Is the merger of chemistry departments to form broader science departments a good thing?
Q: Is the merger of chemistry departments to form broader science departments a good thing?
A: Chemistry has always been a multidisciplinary subject. One only has to look at the recent Nobel Prizes to appreciate the enormous impact chemists have had on the biosciences and materials. Recognising this, we at Surrey initiated three years ago a reorganisation which saw chemistry merge with the biosciences into a powerful new School of Biomedical & Molecular Sciences. Chemists are also strongly represented along with physicists and engineers in the recently formed UniS Materials Institute. These moves have not only greatly strengthened chemistry’s position in the university, but allowed us to maintain a range of RSC-accredited undergraduate degree programmes.
Patrick Dowling, vice-chancellor, University of Surrey, UK
A: Yes. And no. Yes, because any financial savings that can be made are beneficial and there are good business, research and pedagogical reasons for interdisciplinary degrees. No, if the decision means that chemistry will not be taught as a single subject - because that’s what the country needs and what employers ask for.
Unfortunately, honours chemistry is difficult and lacks the ’image’ of other populist, ’diluted’ flavours of chemistry. It is, and always will be, expensive to teach. But difficulty and expense are not excuses that have produced advances. Neither must they influence now. The government must put its money where its mouth is. Or we fail.
Elizabeth Hounsell, head of the school of biological and chemical sciences, Birkbeck University of London, UK
A:As a discipline, chemistry has, over the years, provided a link between physics and biology (as well as materials science) and in some sense has helped in ’translating’ ideas and approaches among these disciplines. This has been even more so the case in recent times where the growing interdisciplinary nature of many research efforts has necessitated that these disciplines engage in the active and vigorous exchange of ideas and resources. Whereas the role of chemistry in this context has been most helpful, I believe that integrating chemistry into larger departments will have a diluting effect that, in the long run, will be detrimental. I believe that in order for chemistry to continue in its role as ’universal translator’ it needs to retain its identity.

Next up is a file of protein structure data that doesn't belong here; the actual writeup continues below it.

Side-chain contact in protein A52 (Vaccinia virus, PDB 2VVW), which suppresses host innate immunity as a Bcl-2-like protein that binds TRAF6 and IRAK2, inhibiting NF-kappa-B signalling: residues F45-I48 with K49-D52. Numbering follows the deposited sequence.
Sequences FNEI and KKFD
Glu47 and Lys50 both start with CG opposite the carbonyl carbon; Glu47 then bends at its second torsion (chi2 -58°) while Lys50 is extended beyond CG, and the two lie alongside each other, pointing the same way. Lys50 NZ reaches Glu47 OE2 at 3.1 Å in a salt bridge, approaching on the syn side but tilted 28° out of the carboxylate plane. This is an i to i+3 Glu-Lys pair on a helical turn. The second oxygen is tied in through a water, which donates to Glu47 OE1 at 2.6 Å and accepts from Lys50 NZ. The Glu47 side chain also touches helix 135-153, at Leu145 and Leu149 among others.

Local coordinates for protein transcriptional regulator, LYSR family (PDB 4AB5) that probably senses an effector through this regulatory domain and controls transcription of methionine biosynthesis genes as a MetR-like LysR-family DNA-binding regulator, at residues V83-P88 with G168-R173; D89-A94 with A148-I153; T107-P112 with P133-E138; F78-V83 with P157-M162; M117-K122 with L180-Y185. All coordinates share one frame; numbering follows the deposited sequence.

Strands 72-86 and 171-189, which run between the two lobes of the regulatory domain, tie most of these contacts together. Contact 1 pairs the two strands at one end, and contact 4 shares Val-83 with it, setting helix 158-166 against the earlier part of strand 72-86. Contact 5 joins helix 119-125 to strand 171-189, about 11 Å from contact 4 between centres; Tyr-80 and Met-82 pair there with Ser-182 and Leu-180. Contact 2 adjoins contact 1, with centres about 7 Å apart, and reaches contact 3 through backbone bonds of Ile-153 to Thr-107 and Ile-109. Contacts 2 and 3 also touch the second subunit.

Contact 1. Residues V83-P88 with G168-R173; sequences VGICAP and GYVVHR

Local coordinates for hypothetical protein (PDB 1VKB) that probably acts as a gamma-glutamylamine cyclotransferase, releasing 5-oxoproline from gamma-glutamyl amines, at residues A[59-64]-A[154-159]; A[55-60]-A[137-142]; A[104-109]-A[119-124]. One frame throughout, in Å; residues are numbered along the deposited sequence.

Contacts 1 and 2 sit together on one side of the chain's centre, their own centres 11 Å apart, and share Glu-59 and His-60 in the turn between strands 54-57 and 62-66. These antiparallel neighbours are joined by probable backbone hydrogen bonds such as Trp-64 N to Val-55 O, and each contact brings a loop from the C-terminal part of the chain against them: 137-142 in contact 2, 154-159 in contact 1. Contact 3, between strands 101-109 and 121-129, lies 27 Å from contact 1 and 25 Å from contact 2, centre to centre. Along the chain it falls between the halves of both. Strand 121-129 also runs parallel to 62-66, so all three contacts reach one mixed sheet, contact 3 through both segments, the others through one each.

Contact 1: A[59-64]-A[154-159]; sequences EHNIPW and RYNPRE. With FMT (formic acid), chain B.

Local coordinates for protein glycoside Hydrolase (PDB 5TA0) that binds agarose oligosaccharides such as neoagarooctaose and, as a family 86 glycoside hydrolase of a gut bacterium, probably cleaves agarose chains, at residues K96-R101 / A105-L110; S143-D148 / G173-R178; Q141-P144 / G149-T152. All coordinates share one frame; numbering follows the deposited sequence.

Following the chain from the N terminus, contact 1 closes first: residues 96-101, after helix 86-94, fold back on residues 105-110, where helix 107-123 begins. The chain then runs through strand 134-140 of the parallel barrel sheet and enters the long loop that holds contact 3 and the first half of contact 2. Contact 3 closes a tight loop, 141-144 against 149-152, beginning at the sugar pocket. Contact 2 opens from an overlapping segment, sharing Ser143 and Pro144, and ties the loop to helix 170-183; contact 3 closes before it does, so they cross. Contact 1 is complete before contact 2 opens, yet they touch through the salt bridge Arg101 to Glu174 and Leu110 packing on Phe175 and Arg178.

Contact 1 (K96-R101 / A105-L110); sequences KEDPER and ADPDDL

H?ctor D Abru?a, Emile M. Chamot professor and chair, department of chemistry & chemical biology, Cornell University, US
A: A better question would be in contemplating a merger of chemistry with other disciplines, what factors are important to safe guard or risk losing the essence of the field. Before one applauds or condemns a merger, one has to ask is there a desired effect, and can side effects be tolerated.
I like chemistry. I think it is a discipline well defined as the study of matter and its transformation. A chemistry department comfortably house many kinds of scientists interested in matter and its transformations. My personal view is that chemists distinguish themselves by their natural affinity toward the manipulation (design and synthesis) of material structure and properties. They have developed an iconic language in chemical formula and diagnostic form of analysis based on empirical chemical logic. These are the special aspects of chemistry that should be preserved.
Chemical logic in designing a synthesis or deconstructing a mechanism can serve as the logical basis for clinical diagnosis. If this chemical thought process can be retained in teaching as well as research then a merger might well benefit all.
For instance, many materials physicists, molecular biologists, applied mathematicians, medical clinicians and engineers find the material design and synthesis concept stimulating. As such, a very effective research/teaching organisation could be built around a curriculum that merged research groups from these areas. Here chemical principles would be paramount, but further supported by incredible advances made in these other intellectually rich and exciting areas. Students would be well trained to ask and answer scientific questions of a molecular nature. Society would benefit from multi-disciplinary research discoveries that would directly impact the development of new compositions of matter with new physical properties.
Does that mean I support such departmental mergers? Should most or all universities take this tack? Not unless they first concluded that these are the effects they want, have the faculty expertise to carry it off and have made a considered decision to support the programme and suffer the side effects that would occur from restructuring.
What perhaps is unfortunate is that many university administrations live in a context focused on monetary issues. This contextual pressure places obvious stresses onto faculty and forces them, out of survival, to justify existence through short-term cash solutions. Such is not a productive context for any action. Worse is that chemistry is an expensive discipline, so marginalising it by merging it ’broadly’ may be viewed as a way to cut costs. But this can easily be a false economy, if chemical problem solving becomes a lost art. Are we confident that we will not need to readdress broad questions with fundamental chemical logic in the future? Have these questions even been asked?
Ultimately chemical logic needs to be preserved not chemistry departments. Whatever the institution, if its practitioners adhere to the thought process of chemistry, then chemistry will survive. Chemical logic is what makes chemistry special and justifies its place as an academic discipline. It is the gift we give our students and we should not lose it.
Jay Siegel, institute of organic chemistry, University of Zurich, Switzerland
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